Indonesia: Vengeance with a Smile

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The second son among the eleven children of a Moslem merchant named Notoredjo, Suharto was born in the Central Javanese village of Sedaju-Godean near Jogjakarta. As a child he played soccer and attended a local secondary school, then went to work briefly as a bank clerk. It bored him, so in 1940, when he was 23, Suharto joined the Dutch colonial army. With Japanese occupation during World War II, he was sent to officer-training school for the Japanese-sponsored home-defense forces —which quickly became the secret plotting ground for the postwar independence revolution. Recalls a classmate: "Suharto was a serious man. He always did his best, and he had no time for relaxing. He was always training, always working."

A Girl Named Titi. When independence was declared in 1945, the home-defense forces became the Indonesian army, and Suharto served with guerrilla units fighting the Dutch in Central Java. He rose fast. By 1949 he was military commander of the vital Jogjakarta area and led a brazen attack which drove the Dutch out of the city for four hours, just long enough to give the sagging independence movement a victory it badly needed.

The days of Dutch occupation in Jogjakarta had special personal significance for the young officer. During a lull in the war, he found time to marry a local girl named Titi, but when their first daughter, Siti, was born, the fighting had resumed and Suharto was back with his troops. Anxious to see his child, he sent a courier to arrange a secret meeting right under the noses of the Dutch. They met for one hour, in the cook's quarters of the palace of the Sultan of Jogjakarta. He did not see his family again for nearly two years.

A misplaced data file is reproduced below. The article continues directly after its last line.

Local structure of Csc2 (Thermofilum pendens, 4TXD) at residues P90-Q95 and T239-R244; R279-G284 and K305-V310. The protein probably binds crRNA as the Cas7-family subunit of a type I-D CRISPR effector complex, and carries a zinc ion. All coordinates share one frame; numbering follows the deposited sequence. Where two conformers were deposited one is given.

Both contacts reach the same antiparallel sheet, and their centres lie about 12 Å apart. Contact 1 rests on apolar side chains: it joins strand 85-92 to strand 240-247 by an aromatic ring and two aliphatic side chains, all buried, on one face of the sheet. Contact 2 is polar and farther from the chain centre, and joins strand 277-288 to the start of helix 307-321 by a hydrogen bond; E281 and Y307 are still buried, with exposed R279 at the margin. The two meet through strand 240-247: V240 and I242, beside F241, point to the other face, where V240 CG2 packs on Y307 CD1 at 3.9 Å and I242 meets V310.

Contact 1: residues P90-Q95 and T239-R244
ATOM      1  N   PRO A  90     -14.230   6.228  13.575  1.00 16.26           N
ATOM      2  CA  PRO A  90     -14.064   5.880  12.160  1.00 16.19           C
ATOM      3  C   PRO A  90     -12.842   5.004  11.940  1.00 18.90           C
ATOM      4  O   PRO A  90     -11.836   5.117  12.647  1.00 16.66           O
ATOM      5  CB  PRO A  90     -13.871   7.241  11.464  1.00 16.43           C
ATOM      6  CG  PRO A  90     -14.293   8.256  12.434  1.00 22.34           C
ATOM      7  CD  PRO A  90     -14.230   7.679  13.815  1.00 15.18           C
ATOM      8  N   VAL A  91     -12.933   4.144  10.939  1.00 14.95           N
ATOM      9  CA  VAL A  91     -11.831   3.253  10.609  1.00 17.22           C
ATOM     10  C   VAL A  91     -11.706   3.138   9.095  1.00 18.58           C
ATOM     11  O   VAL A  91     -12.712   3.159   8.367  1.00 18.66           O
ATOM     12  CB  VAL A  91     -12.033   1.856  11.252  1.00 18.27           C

As a dedicated soldier, Suharto became deputy chief of staff of the army shortly after the Dutch finally withdrew, went on to command the forces charged with "liberating" West Irian from the Dutch. In 1964, Defense Secretary Nasution named him head of KOSTRAD, the powerful headquarters from which he rallied the army to crush last October's Communist coup.

Throughout his career, Suharto has earned great respect as a professional military officer. Fellow officers say he has always had an uncanny feel for the instincts of his subordinates. "When he was a regimental commander, his decisions were right in line with the views of battalion commanders," says one of his generals. "He's tough as hell," observes a Western military man, "a hard commander with a one-track mind."

Matter of Pride. Suharto had the Bung's number from the start. As a fellow Javanese, he understood Sukarno as the Sumatran Nasution never could. Like Sukarno, he consults his guru. And like Sukarno, he has become identified with a Javanese folk hero of the past—Wrekudara, the legendary Wajang warrior who preferred to walk to battle rather than ride in a chariot.

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